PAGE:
The following diagram show how the Decrypt operation decrypt the Encrypted Data Key:
    Decrypt Data Key
    • Data Key Pair
      Users can create an asymmetric data key pair consisting of mathematically related private and public keys. Generally, these key pairs are used for client-side encryption and decryption or the signing and verification process outside of AWS KMS. The private key of each data key is protected by AWS KMS using user-specified symmetric CMKs, but users have to manage and use the data key pair outside the AWS KMS as it does not track, manage or use data key pairs to perform any cryptographic operations. Users can generate the following data key pairs in AWS KMS:
      • RSA key pair of 2048 bit, 3076 bit, and 4096 bits. Generally used for encryption and decryption.
      • Elliptical Curve key pair: ECC_NIST_P256, ECC_NIST_P384, ECC_NIST_P512, and ECC_SECG_P256K1. Generally used for Signing and verification.
    • Creating a Data key Pair
      To generate a data key pair, the user needs to call the GenerateDataKeyPair or GenerateDataKeyPairWithoutPlaintext operation according to the requirement and specify a symmetric CMK that will encrypt the private key.
      GenerateDataKeyPair operations generate three keys: a plaintext public key, a plaintext private key, and an encrypted private key. In contrast, GenerateDataKeyPairWithoutPlaintext generates two keys: a plaintext public key and an encrypted private key.
    Create Data Key Pair
    • Encrypting data with a data key pair
      The public key of a data key pair is used to encrypt the data, and the private key of the same data key pair is used to decrypt the data.
    Encrypt Data with Data Key Pair
    • Decrypting data with a data key pair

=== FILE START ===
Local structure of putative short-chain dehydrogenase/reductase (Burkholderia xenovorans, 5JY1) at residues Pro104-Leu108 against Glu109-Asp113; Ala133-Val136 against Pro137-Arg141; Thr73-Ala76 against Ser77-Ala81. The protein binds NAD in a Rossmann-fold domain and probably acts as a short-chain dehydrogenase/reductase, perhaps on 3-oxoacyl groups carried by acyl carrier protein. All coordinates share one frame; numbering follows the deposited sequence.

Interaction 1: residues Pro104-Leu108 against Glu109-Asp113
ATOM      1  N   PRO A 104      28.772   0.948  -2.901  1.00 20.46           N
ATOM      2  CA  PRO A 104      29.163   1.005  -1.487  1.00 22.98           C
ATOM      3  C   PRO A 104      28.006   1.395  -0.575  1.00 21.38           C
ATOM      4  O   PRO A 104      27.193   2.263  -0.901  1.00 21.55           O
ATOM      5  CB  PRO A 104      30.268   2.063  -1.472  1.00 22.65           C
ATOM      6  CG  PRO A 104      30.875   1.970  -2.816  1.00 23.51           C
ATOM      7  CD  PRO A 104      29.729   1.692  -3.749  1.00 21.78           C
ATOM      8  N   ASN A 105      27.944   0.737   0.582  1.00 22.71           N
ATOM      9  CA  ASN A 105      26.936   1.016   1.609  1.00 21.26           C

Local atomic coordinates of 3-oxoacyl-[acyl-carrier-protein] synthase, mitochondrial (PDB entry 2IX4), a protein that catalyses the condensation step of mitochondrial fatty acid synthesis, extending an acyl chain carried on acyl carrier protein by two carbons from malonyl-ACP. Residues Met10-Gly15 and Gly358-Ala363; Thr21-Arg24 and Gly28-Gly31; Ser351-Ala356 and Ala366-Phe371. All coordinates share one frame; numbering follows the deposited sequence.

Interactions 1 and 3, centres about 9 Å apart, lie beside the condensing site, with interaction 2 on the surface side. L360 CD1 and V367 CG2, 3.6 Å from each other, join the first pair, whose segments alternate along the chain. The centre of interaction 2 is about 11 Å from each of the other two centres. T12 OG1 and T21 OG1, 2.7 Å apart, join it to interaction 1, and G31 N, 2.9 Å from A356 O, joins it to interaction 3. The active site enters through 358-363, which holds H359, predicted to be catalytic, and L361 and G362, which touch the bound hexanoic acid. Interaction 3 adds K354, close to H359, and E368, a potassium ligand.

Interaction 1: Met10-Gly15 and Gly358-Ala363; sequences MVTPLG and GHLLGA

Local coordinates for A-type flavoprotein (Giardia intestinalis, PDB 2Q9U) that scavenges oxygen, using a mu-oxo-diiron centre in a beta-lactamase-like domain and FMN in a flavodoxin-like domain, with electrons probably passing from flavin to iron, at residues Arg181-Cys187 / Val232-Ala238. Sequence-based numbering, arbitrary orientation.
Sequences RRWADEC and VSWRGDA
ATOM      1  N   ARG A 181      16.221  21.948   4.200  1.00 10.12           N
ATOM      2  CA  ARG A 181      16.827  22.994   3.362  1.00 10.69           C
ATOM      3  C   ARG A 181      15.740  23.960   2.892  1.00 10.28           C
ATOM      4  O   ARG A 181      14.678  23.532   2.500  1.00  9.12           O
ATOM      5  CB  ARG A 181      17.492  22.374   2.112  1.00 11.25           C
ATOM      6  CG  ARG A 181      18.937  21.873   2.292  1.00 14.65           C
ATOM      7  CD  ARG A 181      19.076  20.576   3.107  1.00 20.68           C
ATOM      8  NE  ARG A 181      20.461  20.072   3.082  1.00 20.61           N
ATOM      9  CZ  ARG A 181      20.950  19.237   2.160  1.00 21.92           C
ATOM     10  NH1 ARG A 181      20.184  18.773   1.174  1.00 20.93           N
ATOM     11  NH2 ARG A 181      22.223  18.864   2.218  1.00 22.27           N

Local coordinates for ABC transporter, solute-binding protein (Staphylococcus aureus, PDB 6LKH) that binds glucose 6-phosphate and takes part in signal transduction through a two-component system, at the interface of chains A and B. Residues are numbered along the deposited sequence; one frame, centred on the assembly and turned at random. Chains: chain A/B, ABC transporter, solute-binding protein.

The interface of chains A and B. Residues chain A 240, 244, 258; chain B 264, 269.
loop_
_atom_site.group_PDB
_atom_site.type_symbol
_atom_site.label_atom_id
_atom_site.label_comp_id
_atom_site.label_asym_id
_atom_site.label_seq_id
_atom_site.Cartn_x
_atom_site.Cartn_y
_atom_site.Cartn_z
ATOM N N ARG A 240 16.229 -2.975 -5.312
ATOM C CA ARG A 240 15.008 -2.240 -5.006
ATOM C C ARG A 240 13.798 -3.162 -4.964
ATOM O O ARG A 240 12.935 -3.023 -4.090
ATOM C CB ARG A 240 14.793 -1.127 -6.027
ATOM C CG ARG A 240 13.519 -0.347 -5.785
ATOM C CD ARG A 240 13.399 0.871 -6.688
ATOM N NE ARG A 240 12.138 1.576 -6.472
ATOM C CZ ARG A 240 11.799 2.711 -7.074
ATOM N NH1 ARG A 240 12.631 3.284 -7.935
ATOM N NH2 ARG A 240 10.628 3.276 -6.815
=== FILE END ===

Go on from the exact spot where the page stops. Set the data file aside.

The plaintext private key of the same data key pair whose public key was used for encryption is used to decrypt the data. The Decrypt operation is used to decrypt the encrypted private key of a data key pair, and remove the plaintext private key from memory after using it.
    Decrypting Data with Data Key Pair
    • Signing messages with a data key pair
      The plaintext private key of a data key pair is used to generate a cryptographic signature for a message, and anyone with the public key of the same data key pair can use it to verify the signature.
      If the private key is encrypted with the AWS CMK, the Decrypt operation is used, which returns the private key in plaintext format used for signing purposes. As always, the user should remove the plaintext private key from memory after use.
    Sign message with Data Key pair
    • Verifying a message with a data key pair
      The public key of the data key pair is used for verification. The public key should belong to the same data key pair whose private key was used for Signing. Verification of the signature confirms that an authorized user signed the message and it has not been altered.